Update: Craftsteak has closed and changed concepts.
I'd be remiss in my duties as the self-proclaimed foremost authority on dining and most-things-taste-related (aka, "food bully") if I didn't mention my most recent visit to craftsteak, especially considering how much I enjoyed my first visit a few months ago. My recent meal can only be categorized as not-so-good.
And it went a little something like this. Hit it boys...
The meal started out with a selection of oysters. They were served at a temperature that I personally appreciate (a bit on the chilly side). They were also swimming in liquor as if God himself filled them up with pure and beautiful ocean water that he created just for our table. The cocktail sauce is a disaster, so stay away from it. In fact, don't ever put cocktail sauce on oysters (especially if God himself has taken the time to fill those oysters with such pure and beautiful water). Thanks. Along with cocktail sauce you get mignonette and what seemed to be freshly grated horseradish. These were some excellent oysters, and I'd return again for a glass of crisp white wine and a doe of oysters at that raw bar of theirs. In a heartbeat.
Once again I enjoyed the tuna tartare, which, again, was served with a light puree of some sort of herb(s). The tuna struck me as top-notch. The dish, and some other raw fish dishes, are curiously listed as "tartar" on their menu. I didn't notice any mayo or pickles in the dish, however.
The pork belly is not to be missed. In fact, you should never miss pork belly. If you come across pork belly on a menu, you should order it. There's no point in mulling it over. Especially at craftsteak (or Riingo for that matter...or Wu Liang Ye for that matter). The fat was so completely rendered that it melted away like warm butter when it hit the ol' hopper. Yet, it retained its form on the plate. Excellent pork pork fat.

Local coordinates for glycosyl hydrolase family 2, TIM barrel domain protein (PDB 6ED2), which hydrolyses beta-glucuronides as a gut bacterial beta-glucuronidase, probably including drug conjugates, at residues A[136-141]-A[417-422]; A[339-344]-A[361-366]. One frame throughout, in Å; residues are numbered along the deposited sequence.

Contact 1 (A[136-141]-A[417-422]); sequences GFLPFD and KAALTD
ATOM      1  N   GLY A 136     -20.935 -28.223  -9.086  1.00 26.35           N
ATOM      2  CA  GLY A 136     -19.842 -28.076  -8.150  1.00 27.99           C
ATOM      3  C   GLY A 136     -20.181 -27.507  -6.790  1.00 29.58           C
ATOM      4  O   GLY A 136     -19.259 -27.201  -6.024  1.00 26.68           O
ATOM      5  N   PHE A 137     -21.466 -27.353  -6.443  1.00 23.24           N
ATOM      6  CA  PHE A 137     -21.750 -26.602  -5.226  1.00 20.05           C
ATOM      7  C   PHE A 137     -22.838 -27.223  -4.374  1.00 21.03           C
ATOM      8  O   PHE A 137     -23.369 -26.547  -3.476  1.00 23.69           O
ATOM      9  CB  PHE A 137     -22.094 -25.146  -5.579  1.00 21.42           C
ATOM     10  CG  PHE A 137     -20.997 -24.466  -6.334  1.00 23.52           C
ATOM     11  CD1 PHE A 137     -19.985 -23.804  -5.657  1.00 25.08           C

The heirloom tomato salad was not very good. The heirlooms in my backyard taste better. I'm not sure what happened here. They were only slightly better than those mostly-horrible "Jersey tomatoes" that everyone goes on about.
And then the steak. Mamma mia what the hell happened? I truly enjoyed my first visit. The grass-fed steak, I thought, was wonderful! Why then this time was it tough and near flavorless? Completely uninteresting? Mind-boggling mediocre? It this simply a symptom of my progressive snobbishness and all around getting-harder-to-please-ishness? A been-there-done-that kinda thing? Or does craftsteak, or grass-fed beef, have a problem with consistency.
Even beyond the grass-fed beef, I had steak issues. The super-mega-long-time-aged 56-day dry-aged strip did nothing for me. Just as on my last visit, I got very few traces of that minerally flavor that I associate with dry-aged beef. And while I know the experts will remind me that dry-aging does little to tenderize beef much past the 20-day mark (or something like that), this strip was not tender in the least.
Kobe grade 10? They must have seen me coming. One of my dining companions hit the nail on the head: "I would say, Kikommon's Teriyaki." Did they really put some sort of salty/sweet glaze on that piece of Kobe beef? Or does it always taste and feel like that. If it does then craftsteak has my apologies, as I clearly do not know what to expect from Kobe grade 10. But if it's supposed to taste like Teriyaki, well I think I'll save myself the 80 bucks next time.
But hey, the polenta and the mushrooms were really good.
Word on the street is that chef/owner Tom Colicchio is doing something to address the painfully lukewarm reception that craftsteak received since opening. Perhaps most importantly, he's installing broilers to cook the steaks. I guess that project hasn't been completed yet, as the steaks were almost certainly roasted. I'm going to wait for those broilers, and give it one more shot. I must really really want to like this place, because I'm usually not so forgiving.